Few in the world of sport can match the achievements of Ellyse Perry. A dual international having represented Australia with distinction at both football and cricket, the talented youngster even fronts her own television programme – and all this before her 20th birthday.

It is the kind of resume that would be the envy of many an elite sportsperson and it may soon get even better for the prodigiously talented Sydneysider. The coming two years could easily see Perry make a splash for her country at both the 2011 FIFA Women’s World Cup™ and the 2012 Olympic Games.

Far from being just a bit player, Perry is a major contributor to her respective national teams. A goal after just 90 seconds on her Matildas’ debut as a precocious 16-year-old in a Beijing Olympic Games qualifier announced the arrival of a rare talent in the most emphatic fashion. Since then national team coach Tom Sermanni has selected the full-back and sometime midfielder whenever she has been available, including at the 2008 AFC Asian Women’s Cup. Similarly Perry is a key member of the Australia cricket side and with all-round ability in each facet of the game, she played a pivotal role in her team claiming the recent Twenty-20 Women’s World Cup.

It should be a really exciting 12 months in the lead-up to the World Cup to see how the squad goes and how far we can progress.

Perry on Australia's road to the Women's World Cup

On a number of occasions commitments to the two sports have overlapped, most notably the cricket schedule saw the 19-year-old miss last year’s qualifiers for the FIFA U-20 Women’s World Cup, and the Matildas historic win in June’s AFC Asian Women’s Cup. Contrary to modern convention, Perry has not been forced to make a decision between the two sports, a situation she hopes will remain unchanged, as it has done over the past three years. “I try to play both sports as much as possible,” she said. “I am very lucky that both cricket and football are very supportive to that end."

Not that such commitment comes without challenges. One weekend involved playing two cricket matches, plus turning out for her W-League club Canberra United, all during the course of a whirlwind 72 hours. Such a schedule would dent the performance of most but the indefatigable Perry continued to shine. Indeed such was her consistency during the W-League campaign that Perry was named joint winner of the league’s Young Player of the Year award.

Perhaps it is of little surprise that this rare talent is performing with such distinction. Father Mark, represented Australia at squash, and played cricket for the state, while mother Kathy partook in elite competition swimming. “I was one of those kids in the backyard that was always playing sport,” said Perry. “I guess I was a big tom-boy. My parents come from a sporting background, so we are a pretty active family, with sport an important part of both my and our family life.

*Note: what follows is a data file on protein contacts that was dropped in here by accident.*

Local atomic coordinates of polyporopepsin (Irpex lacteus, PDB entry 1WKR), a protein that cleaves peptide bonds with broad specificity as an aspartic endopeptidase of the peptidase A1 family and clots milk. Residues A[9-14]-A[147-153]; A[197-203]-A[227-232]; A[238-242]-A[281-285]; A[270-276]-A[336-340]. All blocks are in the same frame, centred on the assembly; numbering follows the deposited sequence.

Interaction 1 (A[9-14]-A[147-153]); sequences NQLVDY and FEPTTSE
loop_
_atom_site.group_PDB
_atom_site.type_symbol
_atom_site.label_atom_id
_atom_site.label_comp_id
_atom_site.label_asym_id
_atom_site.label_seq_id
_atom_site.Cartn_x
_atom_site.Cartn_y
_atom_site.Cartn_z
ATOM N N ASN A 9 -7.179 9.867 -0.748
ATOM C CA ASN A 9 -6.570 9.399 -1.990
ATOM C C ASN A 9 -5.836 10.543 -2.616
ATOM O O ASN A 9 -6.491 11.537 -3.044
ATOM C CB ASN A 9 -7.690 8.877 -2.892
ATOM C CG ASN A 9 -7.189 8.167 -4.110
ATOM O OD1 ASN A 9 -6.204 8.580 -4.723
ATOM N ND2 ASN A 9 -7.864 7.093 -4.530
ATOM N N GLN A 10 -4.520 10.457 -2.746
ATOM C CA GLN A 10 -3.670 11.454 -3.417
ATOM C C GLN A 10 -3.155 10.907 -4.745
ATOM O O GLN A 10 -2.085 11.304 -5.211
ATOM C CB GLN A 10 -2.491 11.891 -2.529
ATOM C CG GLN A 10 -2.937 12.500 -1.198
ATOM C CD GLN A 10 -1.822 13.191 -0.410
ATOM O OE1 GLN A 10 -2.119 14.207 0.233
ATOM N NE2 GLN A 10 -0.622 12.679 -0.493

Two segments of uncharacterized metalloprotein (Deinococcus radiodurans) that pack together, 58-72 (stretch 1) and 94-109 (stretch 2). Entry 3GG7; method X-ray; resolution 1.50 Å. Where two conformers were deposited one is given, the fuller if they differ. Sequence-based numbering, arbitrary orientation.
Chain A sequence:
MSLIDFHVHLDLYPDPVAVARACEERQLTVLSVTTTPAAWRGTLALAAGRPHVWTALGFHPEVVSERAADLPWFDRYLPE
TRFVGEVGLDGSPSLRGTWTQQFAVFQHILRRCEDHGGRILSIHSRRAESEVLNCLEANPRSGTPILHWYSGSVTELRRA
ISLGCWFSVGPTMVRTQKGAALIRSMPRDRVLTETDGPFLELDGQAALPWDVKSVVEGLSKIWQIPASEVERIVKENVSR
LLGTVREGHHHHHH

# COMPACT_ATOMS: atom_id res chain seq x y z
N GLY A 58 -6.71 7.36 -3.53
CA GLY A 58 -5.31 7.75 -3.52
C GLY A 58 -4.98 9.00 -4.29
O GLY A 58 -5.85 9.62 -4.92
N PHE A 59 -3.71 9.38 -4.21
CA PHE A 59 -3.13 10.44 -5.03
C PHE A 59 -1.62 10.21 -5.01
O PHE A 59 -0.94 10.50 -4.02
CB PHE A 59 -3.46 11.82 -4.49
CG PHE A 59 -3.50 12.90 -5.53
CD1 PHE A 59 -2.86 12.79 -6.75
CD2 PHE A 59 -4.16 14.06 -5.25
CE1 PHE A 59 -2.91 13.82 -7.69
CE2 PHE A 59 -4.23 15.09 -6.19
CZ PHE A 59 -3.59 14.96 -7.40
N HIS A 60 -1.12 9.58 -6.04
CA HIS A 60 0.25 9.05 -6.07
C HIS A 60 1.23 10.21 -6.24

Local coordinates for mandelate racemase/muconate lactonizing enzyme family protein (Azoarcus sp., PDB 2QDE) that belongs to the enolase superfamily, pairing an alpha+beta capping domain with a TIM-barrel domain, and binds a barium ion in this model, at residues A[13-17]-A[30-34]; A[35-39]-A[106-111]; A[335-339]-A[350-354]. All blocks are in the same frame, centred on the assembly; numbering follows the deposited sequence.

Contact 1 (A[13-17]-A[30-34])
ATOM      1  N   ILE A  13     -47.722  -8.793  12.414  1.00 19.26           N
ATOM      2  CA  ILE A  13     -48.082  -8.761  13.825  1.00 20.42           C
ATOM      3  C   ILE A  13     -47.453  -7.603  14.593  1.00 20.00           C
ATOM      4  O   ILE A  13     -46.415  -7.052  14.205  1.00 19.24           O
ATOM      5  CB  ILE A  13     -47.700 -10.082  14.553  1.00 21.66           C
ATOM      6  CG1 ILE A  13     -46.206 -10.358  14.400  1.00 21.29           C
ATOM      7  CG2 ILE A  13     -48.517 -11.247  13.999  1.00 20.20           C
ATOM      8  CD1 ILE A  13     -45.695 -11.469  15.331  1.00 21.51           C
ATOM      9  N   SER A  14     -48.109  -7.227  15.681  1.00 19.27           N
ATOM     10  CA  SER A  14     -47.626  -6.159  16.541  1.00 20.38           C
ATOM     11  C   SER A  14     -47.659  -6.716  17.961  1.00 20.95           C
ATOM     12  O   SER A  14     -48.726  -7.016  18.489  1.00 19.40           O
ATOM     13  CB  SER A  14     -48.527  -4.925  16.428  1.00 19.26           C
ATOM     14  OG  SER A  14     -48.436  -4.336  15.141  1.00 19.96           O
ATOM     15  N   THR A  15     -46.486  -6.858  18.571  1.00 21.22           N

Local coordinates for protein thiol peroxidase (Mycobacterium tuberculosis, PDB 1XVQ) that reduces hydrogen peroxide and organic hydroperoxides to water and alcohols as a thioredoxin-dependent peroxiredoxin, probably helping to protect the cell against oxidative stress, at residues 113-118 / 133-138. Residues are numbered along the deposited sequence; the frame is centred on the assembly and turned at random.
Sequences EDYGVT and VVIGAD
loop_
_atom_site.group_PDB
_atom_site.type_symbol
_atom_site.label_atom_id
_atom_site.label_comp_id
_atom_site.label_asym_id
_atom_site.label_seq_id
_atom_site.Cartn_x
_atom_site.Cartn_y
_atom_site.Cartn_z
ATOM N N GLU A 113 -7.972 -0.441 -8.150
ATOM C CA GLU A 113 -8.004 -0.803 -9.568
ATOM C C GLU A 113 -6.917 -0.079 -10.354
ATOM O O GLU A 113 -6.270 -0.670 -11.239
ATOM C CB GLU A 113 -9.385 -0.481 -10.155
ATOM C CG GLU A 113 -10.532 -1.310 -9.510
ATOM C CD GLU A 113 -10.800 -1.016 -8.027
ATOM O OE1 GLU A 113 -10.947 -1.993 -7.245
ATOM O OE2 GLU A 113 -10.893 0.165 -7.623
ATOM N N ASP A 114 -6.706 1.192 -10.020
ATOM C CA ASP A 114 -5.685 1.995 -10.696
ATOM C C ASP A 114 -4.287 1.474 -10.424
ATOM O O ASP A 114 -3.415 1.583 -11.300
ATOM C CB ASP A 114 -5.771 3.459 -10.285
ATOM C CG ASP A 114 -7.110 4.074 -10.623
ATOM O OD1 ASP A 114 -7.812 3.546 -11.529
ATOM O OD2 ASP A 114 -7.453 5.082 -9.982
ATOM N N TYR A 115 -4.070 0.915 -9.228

The world stage
In a little under 12 months, Perry will be hoping to join her team-mates at the 2010 FIFA Women’s World Cup. Three years ago the Matildas achieved breakthrough success with qualification for the quarter-finals in China. Now having qualified as Asian champions - the first male or female Australian team to do so - competition for places is sure to be fierce. “I would love to be a part of that but I think the squad is really strong at the moment and there is a lot of competition which is fantastic," says the willowy teenager. "It should be a really exciting 12 months in the lead-up to the World Cup to see how the squad goes and how far we can progress.”

Before then however there is a hectic domestic football and cricket schedule, not to mention international commitments...and that is just in the sporting arena. Away from the field Perry spends her time at university studying economics and social sciences, yet still makes time to perform some charity work.

Recently, the affable teen has fronted a television program focussed on grassroots football in Australia. It has been a sharp but enjoyable learning experience for Perry who is more used to being in front of the camera, than behind it. “I had a really great time and it is very different to anything I have done before, and though initially I felt like a fish out of water I certainly relished the opportunity,” she said. “I definitely have a new appreciation for the job of the media. It was also great to meet so many young talented players and also see how football is so important and affects the life of so many people.”